It is the objective of this invention to provide a system that leverages on current cable modem status monitoring technology or individual cable modems to provide a means of monitoring the performance of the upstream and downstream cable modem paths continuously and in real time. It is the further objective of this invention to provide a means of reporting the performance of the upstream and downstream cable modem paths to a computer located somewhere on the Internet or private network. It is the further objective of this invention to report to a computer located on the Internet or private network any problems detected on the upstream and/or downstream cable modem paths. Measurement parameters covered by this invention:
- Lost packet testing using conventional pinging that does not isolate problems to either the upstream or downstream. Conventional pinging tests are well known to the art and testers that perform such a test are widely available.
- Lost packet testing attributed to just the upstream path as covered in application Ser. No. 09/704,888, System and Method for Testing the Upstream Channel of a Cable Network or application Ser. No. 10/083,749, System of testing the upstream cable modem channel.
- Downstream Modulation Error Ratio (MER), Signal to Noise Ratio (SNR), downstream Bit Error Rate (BER) calculated using Forward Error Correction (FEC), and downstream receive level. Downstream MER, BER and receive level measurements are well known to the art and testers that perform such tests are widely available.
BRIEF DESCRIPTION OF DRAWINGS
While all of the tests mentioned above should be considered prior art, they have only been implemented as a field tester. This invention provides for these tests to be implemented within a fixed cable modem based status-monitoring transponder or stand alone cable modem as a system that continuously monitors the performance of the upstream and downstream paths in the field or headend based on the above measurement parameters. Implementation of the above tests in a cable modem status monitoring transponder or stand alone cable modem provides a unique low cost and highly effective means of monitoring the upstream and downstream performance without the need for additional hardware normally associated with these tests. The above tests can be implemented within the software of the cable modem within the transponder or stand alone cable modem for a highly efficient low cost system. The invention further provides for reporting the performance and/or problems to a computer on the Internet or private network.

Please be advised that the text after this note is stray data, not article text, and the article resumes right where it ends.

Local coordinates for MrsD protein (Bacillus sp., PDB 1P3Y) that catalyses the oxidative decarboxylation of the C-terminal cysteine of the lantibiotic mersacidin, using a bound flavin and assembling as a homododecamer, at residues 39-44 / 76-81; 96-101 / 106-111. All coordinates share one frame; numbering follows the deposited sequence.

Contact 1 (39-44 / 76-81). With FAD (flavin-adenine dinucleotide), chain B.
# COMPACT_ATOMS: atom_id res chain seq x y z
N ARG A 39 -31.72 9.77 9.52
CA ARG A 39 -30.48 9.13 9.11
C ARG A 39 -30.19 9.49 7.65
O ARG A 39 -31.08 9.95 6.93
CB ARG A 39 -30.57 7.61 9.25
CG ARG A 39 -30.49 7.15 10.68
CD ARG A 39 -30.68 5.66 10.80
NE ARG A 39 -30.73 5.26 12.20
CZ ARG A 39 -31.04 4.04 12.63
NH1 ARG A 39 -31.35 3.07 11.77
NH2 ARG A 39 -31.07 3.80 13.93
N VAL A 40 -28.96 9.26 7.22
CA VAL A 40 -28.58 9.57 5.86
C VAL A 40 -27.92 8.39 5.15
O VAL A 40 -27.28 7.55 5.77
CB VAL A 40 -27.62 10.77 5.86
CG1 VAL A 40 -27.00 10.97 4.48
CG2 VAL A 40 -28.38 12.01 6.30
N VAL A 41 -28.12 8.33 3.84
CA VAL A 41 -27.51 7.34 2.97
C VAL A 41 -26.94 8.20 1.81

FIG. 1 is a block diagram of a conventional Hybrid Fiber Coax (HFC) cable network.
FIG. 2 is a block diagram of the connections of a cable subscriber's television, cable modem, computer, VoIP Terminal and telephone to the HFC network.
FIG. 3 is a block diagram of typical locations where a cable modem status monitoring transponder that includes upstream and downstream tests according to the present invention could be located to monitor the cable network.
FIG. 4 is a block diagram of a portion of the system according to the present invention that monitors for lost packets or for upstream lost packets.
FIG. 5 is a block diagram of a portion of the system according to the present invention that monitors the performance of the downstream QAM signal.
FIG. 6 is a block diagram of a cable modem status monitoring transponder or individual cable modem equipped with the present invention.
Referring to FIG. 3 a cable modem status monitoring transponder 46 according to the present invention is located somewhere in the HFC Network 18. Possible locations are in or near Fiber node 40, Power Supply 42 or Amplifier 44. These HFC Network components are well known in the art. An alternate embodiment of this invention would be to use a stand alone cable modem rather then a status monitoring transponder. Both would provide the same functionality as it relates to this invention.